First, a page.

AusGeo News June 2008 Issue No. 90
Australia’s submission for jurisdiction over an additional 2.5 million square kilometres of seabed has been confirmed by the United Nations Commission on the Limits of the Continental Shelf.
‘This is a major boost to Australia’s offshore resource potential and also to our ability to preserve the marine environment on the seabed,’ Minister for Resources, Energy and Tourism, the Hon Martin Ferguson AM MP, said. This decision means Australia now has jurisdiction over an additional area of continental shelf which is approximately the same size as Western Australia.
The Commission has confirmed the location of the outer limit of Australia’s continental shelf in nine distinct marine regions, which entitles Australia to large areas of continental shelf beyond 200 nautical miles. In these areas, Australia has exclusive rights to what exists on or under the seabed, including oil, gas and biological resources.
The submission was made through a close partnership between Geoscience Australia, the Attorney General’s Department and the Department of Foreign Affairs and Trade.
It is the culmination of 15 years of cutting edge work, carried out under Geoscience Australia’s Law of the Sea and Maritime Boundaries Advice project.
To support Australia’s case Geoscience Australia analysed an enormous amount of new data gathered on 17 marine surveys conducted over eight years in some of the most remote and inhospitable parts of the world’s oceans.
Under the 1982 United Nations Convention on the Law of the Sea, the continental shelf extends at least 200 nautical miles from Australia’s coastline. Australia is also entitled to the submerged prolongation of its landmass extending beyond 200 nautical miles (the so-called extended continental shelf), to limits defined in the 1982 Convention.
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Geoscience Australia’s Sensitive High-Resolution Ion Microprobe, or SHRIMP was officially launched by the Minister for Resources, Energy and Tourism, the Hon Martin Ferguson AM MP, at Geoscience Australia on 1 April 2008.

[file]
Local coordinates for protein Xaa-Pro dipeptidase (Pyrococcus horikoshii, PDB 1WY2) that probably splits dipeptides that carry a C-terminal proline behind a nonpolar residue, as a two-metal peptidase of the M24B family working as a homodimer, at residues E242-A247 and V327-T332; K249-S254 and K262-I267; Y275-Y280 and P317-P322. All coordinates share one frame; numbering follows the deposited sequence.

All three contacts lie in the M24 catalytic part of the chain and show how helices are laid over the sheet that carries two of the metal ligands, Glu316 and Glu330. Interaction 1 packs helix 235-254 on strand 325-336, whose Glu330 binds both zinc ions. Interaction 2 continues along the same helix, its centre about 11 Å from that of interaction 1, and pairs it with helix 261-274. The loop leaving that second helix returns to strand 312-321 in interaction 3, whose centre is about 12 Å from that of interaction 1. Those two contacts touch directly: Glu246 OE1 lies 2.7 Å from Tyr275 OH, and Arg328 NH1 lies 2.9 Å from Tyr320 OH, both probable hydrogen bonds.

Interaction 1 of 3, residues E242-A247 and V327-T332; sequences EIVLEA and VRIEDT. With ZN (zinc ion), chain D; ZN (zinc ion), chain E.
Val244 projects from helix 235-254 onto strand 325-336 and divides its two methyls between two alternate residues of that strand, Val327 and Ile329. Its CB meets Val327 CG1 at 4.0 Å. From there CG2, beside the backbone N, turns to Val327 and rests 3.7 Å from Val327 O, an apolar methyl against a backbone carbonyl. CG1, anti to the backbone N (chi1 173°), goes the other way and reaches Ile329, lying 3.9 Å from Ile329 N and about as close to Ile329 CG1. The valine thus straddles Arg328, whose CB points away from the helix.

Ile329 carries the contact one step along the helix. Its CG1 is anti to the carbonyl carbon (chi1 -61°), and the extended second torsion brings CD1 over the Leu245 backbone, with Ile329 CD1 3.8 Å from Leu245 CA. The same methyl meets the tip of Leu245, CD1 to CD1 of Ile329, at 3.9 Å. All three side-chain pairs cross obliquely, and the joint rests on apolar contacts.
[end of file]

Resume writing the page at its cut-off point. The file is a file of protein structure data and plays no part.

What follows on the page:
The SHRIMP, which weighs 12 tonnes and measures six metres long, allows scientists to analyse trace elements within individual minerals smaller than a grain of sand. The new facility will significantly increase the amount of high quality data about the age of Australian rocks for resource exploration companies, government geoscience agencies and researchers.
The Minister said ‘Australia is developing a sophisticated understanding of how the timing of geological events millions, or even billions, of years ago have produced the mineral and energy resources we depend on today’.
‘The SHRIMP will help to increase our knowledge of the geological evolution of the Australian continent, the formation of our mineral and petroleum resources today, and the hidden secrets of our new frontiers’ Mr Ferguson said.
A product of 20 years’ design and research at the Australian National University, the SHRIMP was built by Australian Scientific Instruments (ASI) in Canberra. SHRIMPs have been exported to laboratories in Japan, the United States and China. ASI and Geoscience Australia have entered into a unique 15 Year agreement which allows ASI opportunities to use the Geoscience Australia facility to test new hardware and software and to conduct customer demonstrations.
Samples collected from New South Wales, South Australia and the Northern Territory have been processed already with some interesting results indicating potential exploration targets.
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The first recordings of life beneath the Antarctic ice shelves was captured during a recent field expedition carried out as part of the Census of Antarctic Marine Life (CAML), which is a multinational project endeavouring to improve our knowledge of Antarctic marine life during the International Polar Year of 2007/2008.
Underwater video footage captured during this expedition identified live organisms including krill and jellyfish in a cavity below the ice. The cavity began forming at the end of the last ice age, when the ice shelf began to float. This void is now located hundreds of kilometres from the open sea. Researchers suspect that these organisms are feeding from nutrients, swept along in ocean currents.
The video footage captured was not the only evidence of life beneath the sea, with sediment cores containing fossil records illustrating the colonisation of the void. The cores were collected during the Australian Antarctic Division led expedition and were collected using a corer designed and built by Geoscience Australia. The fossil record observed contained successions of microscopic one-celled organism fossils, illustrating that life below the ice has existed for over 9000 years.
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